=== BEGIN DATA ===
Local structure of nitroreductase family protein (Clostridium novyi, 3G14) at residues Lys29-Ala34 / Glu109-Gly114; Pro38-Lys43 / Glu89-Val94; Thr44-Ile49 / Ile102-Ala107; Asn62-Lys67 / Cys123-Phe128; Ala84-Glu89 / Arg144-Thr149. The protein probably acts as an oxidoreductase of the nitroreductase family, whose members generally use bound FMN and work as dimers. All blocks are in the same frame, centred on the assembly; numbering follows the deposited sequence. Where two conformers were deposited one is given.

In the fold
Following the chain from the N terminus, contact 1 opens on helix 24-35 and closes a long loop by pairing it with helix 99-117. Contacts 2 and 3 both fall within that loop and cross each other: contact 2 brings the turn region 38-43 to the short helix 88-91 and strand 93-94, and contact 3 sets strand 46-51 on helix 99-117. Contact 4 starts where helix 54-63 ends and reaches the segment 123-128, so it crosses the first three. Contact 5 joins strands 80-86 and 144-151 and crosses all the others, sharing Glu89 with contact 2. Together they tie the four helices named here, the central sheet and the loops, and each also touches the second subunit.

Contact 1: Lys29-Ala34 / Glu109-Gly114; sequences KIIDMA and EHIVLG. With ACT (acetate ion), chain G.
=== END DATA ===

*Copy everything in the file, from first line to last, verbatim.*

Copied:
Local structure of nitroreductase family protein (Clostridium novyi, 3G14) at residues Lys29-Ala34 / Glu109-Gly114; Pro38-Lys43 / Glu89-Val94; Thr44-Ile49 / Ile102-Ala107; Asn62-Lys67 / Cys123-Phe128; Ala84-Glu89 / Arg144-Thr149. The protein probably acts as an oxidoreductase of the nitroreductase family, whose members generally use bound FMN and work as dimers. All blocks are in the same frame, centred on the assembly; numbering follows the deposited sequence. Where two conformers were deposited one is given.

In the fold
Following the chain from the N terminus, contact 1 opens on helix 24-35 and closes a long loop by pairing it with helix 99-117. Contacts 2 and 3 both fall within that loop and cross each other: contact 2 brings the turn region 38-43 to the short helix 88-91 and strand 93-94, and contact 3 sets strand 46-51 on helix 99-117. Contact 4 starts where helix 54-63 ends and reaches the segment 123-128, so it crosses the first three. Contact 5 joins strands 80-86 and 144-151 and crosses all the others, sharing Glu89 with contact 2. Together they tie the four helices named here, the central sheet and the loops, and each also touches the second subunit.

Contact 1: Lys29-Ala34 / Glu109-Gly114; sequences KIIDMA and EHIVLG. With ACT (acetate ion), chain G.